Malala Yousafzai, the teenager who was shot in the head by the Taliban for going to school but miraculously survived, is to meet some of the kidnapped girls who escaped from Boko Haram. The 17-year-old, who is now a women's rights campaigner, travelled to Nigeria to help draw attention to their cause.
One of Pakistan’s leading women’s rights campaigners saysMalala Yousafzai is a victim of the West. Humaira Awais Shahid, a former politician, Harvard fellow, and newspaper editor, said the schoolgirl has been badly damaged by Britain and America, who are taking advantage of her survival story.
Public diplomacy fans should read the list of the 10 biggest public diplomacy stories of last year. Thanks to the University of Southern California’s Center on Public Diplomacy, we can see the global trends and how public diplomats are responding to those trends.
CPD announces the 10 most significant public diplomacy stories of 2013 as part of its review of global trends that are shaping the field. To narrow our list of 1,500 stories to 50, we took into account the following factors: the frequency of the story being covered in various news sources, the implications of the public diplomacy event, the credibility of sources publishing the news about the PD moment, and the frequency of an actor’s participation in public diplomacy activities either as the initiator or receiver of public diplomacy.
Malala Yousafzai has topped a list of the 101 most powerful British Asians and Asians resident in the UK, knocking Labour MP Keith Vaz off the number one spot he held last year. Yousafzai, who came to Britain from Pakistan after she was shot in the head by the Taliban for campaigning for girls’ education, is the only woman to feature in the top ten.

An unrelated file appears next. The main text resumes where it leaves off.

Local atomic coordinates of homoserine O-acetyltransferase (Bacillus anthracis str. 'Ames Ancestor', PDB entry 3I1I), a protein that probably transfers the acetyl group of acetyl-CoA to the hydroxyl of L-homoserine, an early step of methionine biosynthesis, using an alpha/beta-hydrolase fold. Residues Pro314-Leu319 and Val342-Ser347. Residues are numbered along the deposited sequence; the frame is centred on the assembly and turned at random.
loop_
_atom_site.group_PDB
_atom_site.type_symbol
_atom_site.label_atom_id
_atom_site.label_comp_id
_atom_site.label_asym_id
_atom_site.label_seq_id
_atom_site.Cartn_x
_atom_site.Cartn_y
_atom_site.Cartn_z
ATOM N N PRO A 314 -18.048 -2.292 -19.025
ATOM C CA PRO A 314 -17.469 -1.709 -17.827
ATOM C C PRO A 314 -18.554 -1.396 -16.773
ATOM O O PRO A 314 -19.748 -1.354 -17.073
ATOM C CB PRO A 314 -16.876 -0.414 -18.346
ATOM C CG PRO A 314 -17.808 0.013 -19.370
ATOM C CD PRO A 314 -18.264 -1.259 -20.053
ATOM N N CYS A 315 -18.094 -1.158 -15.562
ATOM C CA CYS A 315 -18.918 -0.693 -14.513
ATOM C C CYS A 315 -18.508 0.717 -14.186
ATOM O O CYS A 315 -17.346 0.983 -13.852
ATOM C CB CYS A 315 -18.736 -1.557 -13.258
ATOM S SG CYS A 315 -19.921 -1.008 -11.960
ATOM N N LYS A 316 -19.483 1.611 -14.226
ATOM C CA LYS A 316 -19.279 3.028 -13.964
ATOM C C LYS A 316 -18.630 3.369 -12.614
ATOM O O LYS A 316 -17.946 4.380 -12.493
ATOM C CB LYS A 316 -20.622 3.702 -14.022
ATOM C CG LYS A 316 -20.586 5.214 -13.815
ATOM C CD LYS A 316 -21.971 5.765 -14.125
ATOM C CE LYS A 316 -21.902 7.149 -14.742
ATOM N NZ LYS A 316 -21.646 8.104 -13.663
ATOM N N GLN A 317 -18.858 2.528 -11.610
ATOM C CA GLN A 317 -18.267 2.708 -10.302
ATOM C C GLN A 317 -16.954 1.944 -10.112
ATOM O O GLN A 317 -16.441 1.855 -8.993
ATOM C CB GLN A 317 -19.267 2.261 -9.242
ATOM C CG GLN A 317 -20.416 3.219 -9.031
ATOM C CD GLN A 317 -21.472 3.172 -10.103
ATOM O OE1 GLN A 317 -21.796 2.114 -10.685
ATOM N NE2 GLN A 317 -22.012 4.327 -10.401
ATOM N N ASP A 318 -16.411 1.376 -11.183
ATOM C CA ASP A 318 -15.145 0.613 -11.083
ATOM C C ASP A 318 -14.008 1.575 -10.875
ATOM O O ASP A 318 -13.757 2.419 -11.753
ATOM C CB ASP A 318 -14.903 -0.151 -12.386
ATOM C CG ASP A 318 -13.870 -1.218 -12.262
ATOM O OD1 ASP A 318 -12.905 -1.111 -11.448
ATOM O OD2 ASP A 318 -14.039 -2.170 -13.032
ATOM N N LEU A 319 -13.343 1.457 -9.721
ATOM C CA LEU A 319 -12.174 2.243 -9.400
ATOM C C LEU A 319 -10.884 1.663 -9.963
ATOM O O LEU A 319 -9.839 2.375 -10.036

The Norwegian Nobel Committee announced its selection Friday morning and it wasn't Malala. (The prize went to the Organization for the Prohibition of Chemical Weapons.) To find out how that news was received among school girls, I stopped by the Centre of Science and Technology (COSAT) — a public high school near Cape Town, South Africa, that I have been profiling this year.
If you want to change the world, invest in a girl. Today marks the second anniversary of International Day of the Girl, instituted by the United Nations General Assembly to promote the rights of girls, highlight the unique challenges they face around the world, and reaffirm a global commitment to protect and empower them. Given worldwide violence, extremism, poverty, and injustice, we cannot afford to cast aside the contributions that 850 million girls can make to build a safer, more prosperous, and equitable world.
Pakistani schoolgirl Malala Yousafzai has become a formidable force for rights in the year since the Taliban shot her, but an equally formidable public relations operation has helped her spread her message. The 16-year-old campaigner for girls' education has been nominated for the Nobel Peace Prize, addressed the UN, published an autobiography and been invited to tea with Queen Elizabeth II, achieving a level of fame more like that of a movie star.